I use historic aerials a lot. For my area I think they only have topo maps going back to 1932. They also have aerial photography (dating back to 1950 for my area) and they have a compare feature. So for things further back such as civil war areas I find what maps I can, compare to the oldest topos I can find and use Historic Aerials compare feature to spot what those locations are today. Then Google Earth gives great current views of the property.

For coin shooting I often look on Google Earth first, find what look to be old locations with grassy areas to metal detect then look to see what was going on at the location in the past with Historic Aerials. I find if that field behind/beside the school/church has always been a field and would have had many people playing/picnicking or whatever or if the field used to be houses that were bulldozed and likely has a lot of fill dirt.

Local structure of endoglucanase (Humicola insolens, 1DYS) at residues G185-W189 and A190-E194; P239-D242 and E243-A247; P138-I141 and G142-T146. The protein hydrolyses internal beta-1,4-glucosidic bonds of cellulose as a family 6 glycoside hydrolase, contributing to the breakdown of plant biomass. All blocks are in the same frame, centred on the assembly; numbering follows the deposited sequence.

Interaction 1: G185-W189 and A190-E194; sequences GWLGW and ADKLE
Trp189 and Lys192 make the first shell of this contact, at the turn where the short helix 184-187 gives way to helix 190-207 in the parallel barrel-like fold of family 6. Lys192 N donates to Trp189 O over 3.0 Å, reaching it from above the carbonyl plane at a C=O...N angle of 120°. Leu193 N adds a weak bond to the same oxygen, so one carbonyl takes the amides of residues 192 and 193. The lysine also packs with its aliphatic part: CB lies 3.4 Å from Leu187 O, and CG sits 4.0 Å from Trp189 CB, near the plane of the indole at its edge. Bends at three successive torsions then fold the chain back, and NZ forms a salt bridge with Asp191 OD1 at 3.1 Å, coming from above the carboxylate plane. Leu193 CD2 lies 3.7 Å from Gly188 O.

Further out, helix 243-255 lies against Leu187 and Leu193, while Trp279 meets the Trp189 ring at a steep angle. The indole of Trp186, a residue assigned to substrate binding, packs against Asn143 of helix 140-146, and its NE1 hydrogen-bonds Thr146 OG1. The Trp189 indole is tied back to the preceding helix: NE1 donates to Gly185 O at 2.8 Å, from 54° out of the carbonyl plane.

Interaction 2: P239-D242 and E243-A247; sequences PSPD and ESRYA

Historic Aerials
https://www.historicaerials.com/

Library of Congress map search
https://loc.gov/maps/

Old Maps Online
https://www.oldmapsonline.org/

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  #16  
Old 06-29-2020, 06:15 PM
NewEngland15 NewEngland15 is offline
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Been able to spend a lot of time researching during this whole pandemic lockdown situation. Historic Map Works is another great resource online. They have many hard-to-find atlases from 100 plus years ago.